Video translation is key to expand the reach of your video, and the best way to get it right is to go into the video creation with the knowledge that the video will be translated. This allows you to plan, prepare, and create the video in such a way that makes the translation process smoother, as video translations are complex translation projects.
General tips for Video Translation Projects:
1. Provide a transcript, preferably a time-coded one.
2. Be sure the video is finalized before translation to save time, cost, and headache!
3. Determine if there will be on-screen text, and if so, whether or not it will be translated.
4. If there is on-screen text that needs to be edited, either the source file or the video source text will be required.
5. If your video will be hosted by a larger broadcaster, be sure to look into their rules for on-screen text and what kinds of translation is acceptable. For example, both Netflix and the BBC have publicly available rules. Please let your translation services company know if you are looking to meet a certain standard upfront, so no rework is required!
6. Be aware that sentence length varies in each language – if you are recording in English and translating into Spanish, there can be up to a 25% expansion in sentence length. So do not edit your English video too tightly and give us room for the translations.
7. Provide limitations of length if you have any.
8. Let the provider know if you have extra footage to use.
9. Have the music of your video available for the final product.
Dubbing is good for documentaries and training videos, and all videos where the visuals are particularly important – the viewer can then watch the translated video rather than read the subtitles which can distract from the visuals.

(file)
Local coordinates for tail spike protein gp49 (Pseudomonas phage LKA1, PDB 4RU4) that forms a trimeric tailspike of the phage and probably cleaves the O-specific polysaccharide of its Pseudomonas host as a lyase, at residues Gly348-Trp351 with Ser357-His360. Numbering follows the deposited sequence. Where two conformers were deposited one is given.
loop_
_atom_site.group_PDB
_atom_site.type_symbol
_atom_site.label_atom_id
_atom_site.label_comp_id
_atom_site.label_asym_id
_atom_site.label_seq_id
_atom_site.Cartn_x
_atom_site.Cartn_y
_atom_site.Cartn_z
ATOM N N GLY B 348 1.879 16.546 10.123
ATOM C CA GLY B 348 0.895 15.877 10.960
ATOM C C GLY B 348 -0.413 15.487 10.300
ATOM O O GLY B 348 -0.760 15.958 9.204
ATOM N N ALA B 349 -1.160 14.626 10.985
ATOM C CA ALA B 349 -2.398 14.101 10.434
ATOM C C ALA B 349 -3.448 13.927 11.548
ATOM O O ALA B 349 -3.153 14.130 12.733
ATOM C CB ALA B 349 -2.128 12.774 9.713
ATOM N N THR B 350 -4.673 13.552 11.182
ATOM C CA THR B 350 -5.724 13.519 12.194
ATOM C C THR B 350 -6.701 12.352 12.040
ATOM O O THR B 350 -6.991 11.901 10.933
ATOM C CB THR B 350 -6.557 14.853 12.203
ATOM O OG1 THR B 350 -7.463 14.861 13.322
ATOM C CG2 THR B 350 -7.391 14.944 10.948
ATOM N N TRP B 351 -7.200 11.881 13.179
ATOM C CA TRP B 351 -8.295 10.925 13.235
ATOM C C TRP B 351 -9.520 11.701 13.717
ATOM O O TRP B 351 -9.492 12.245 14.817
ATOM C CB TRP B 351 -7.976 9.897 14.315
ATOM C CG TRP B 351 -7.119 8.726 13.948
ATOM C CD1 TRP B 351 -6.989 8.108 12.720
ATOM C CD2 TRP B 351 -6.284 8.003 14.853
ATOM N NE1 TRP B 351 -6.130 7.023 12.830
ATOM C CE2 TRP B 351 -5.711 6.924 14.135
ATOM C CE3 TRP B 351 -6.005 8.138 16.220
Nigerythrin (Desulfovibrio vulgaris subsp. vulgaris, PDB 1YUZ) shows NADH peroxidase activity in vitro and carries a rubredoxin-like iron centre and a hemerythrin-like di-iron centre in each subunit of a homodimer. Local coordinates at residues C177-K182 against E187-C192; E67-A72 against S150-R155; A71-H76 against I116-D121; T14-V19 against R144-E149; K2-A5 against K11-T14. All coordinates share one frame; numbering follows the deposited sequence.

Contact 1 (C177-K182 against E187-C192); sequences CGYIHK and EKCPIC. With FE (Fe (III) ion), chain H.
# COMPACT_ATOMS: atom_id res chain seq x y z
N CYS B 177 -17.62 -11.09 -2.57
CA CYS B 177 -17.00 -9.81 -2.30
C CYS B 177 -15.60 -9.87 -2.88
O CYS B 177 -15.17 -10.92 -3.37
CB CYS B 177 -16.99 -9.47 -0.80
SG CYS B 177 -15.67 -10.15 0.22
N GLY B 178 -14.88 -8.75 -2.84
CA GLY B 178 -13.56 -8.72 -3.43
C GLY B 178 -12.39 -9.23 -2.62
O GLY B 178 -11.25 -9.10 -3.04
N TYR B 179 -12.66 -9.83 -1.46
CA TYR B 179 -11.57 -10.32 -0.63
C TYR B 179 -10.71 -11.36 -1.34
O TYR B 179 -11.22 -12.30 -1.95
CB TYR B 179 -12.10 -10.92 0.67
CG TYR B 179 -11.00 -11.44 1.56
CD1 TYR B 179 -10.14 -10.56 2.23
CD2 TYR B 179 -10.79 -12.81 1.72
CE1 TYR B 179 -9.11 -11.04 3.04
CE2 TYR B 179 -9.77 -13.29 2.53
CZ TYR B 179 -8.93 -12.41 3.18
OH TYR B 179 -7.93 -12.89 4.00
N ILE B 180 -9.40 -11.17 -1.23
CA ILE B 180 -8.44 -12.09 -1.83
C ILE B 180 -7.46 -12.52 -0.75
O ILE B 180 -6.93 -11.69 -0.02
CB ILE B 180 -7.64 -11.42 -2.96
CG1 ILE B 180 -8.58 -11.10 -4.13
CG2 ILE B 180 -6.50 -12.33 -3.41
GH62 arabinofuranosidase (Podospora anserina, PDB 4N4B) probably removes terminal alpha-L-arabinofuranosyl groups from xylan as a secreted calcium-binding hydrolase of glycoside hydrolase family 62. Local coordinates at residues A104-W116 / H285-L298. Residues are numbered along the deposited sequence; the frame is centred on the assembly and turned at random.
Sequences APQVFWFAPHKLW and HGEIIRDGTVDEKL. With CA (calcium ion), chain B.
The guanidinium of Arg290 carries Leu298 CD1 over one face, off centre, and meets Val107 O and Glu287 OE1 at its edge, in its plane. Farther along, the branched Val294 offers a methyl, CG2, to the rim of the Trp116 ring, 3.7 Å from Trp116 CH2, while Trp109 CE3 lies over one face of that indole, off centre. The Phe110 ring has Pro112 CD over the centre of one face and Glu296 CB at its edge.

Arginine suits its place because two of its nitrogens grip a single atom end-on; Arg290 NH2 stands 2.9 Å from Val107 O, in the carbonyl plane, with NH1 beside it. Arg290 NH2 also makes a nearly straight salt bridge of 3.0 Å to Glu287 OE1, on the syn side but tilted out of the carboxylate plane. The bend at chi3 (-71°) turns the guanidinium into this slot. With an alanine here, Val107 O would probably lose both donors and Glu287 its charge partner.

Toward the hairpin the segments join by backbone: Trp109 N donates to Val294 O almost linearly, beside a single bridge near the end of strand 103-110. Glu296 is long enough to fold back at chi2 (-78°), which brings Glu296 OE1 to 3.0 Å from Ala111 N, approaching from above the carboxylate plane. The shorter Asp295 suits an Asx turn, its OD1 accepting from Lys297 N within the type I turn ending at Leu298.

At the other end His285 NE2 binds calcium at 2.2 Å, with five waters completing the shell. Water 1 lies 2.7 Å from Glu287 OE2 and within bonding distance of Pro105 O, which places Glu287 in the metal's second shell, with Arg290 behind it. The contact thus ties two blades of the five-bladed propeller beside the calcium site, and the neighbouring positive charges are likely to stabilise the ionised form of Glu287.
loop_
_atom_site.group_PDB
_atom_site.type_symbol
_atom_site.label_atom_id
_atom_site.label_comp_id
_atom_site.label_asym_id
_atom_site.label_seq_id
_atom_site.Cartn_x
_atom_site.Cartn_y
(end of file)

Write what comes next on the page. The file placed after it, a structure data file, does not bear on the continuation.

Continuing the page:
There are four kinds of dubbing and they also apply to the new version of the video in the new language: Lip Sync, Voiceover, Lector style, and U.N. Style.
To be brief, Lip Sync dubbing is when the new audio is specifically made to match the original speaker’s mouth movements and the original audio is removed completely.
The Voiceover option does not match the original speaker’s movements of lips, but still needs to capture the emotion, style of speech, and follows changing cues of the video. Voiceover can entirely replace the original audio.
Lector style is the preferred method of dubbing by Netflix and is where both the original audio and translated audio are heard together but the original audio is presented in lower volume so it makes the translated audio is easy to follow.
Lastly, U.N. Style is much like Lector style in that two audios are playing simultaneously. However, U.N. Style has the original language come in on time, at full volume, before introducing the translated audio whereas Lector style has both audios starting simultaneously.
U.N. Style Dubbing is often used for documentaries and speeches to preserve the authenticity of the piece.
Multilingual Dubbing tips and Best practice
The most important tip of all, for any project, is to remember that it takes different amounts of time to say the same thing in different languages. This can be particularly important for a project where you are translating from English to Spanish or German. If the English speaker is speaking quickly, the speaker recording in the new language will need to speak even quicker to ensure that everything is said in the same amount of time. If possible, allow on-screen actors to speak at a normal pace. If there are no on-screen actors, it is still helpful to include pauses that would allow for the audio of the target language audience to catch up.
Determine beforehand if any musical portions are going to be covered – the voice actors chosen will need to be able to sing as well as speak if that portion will be translated.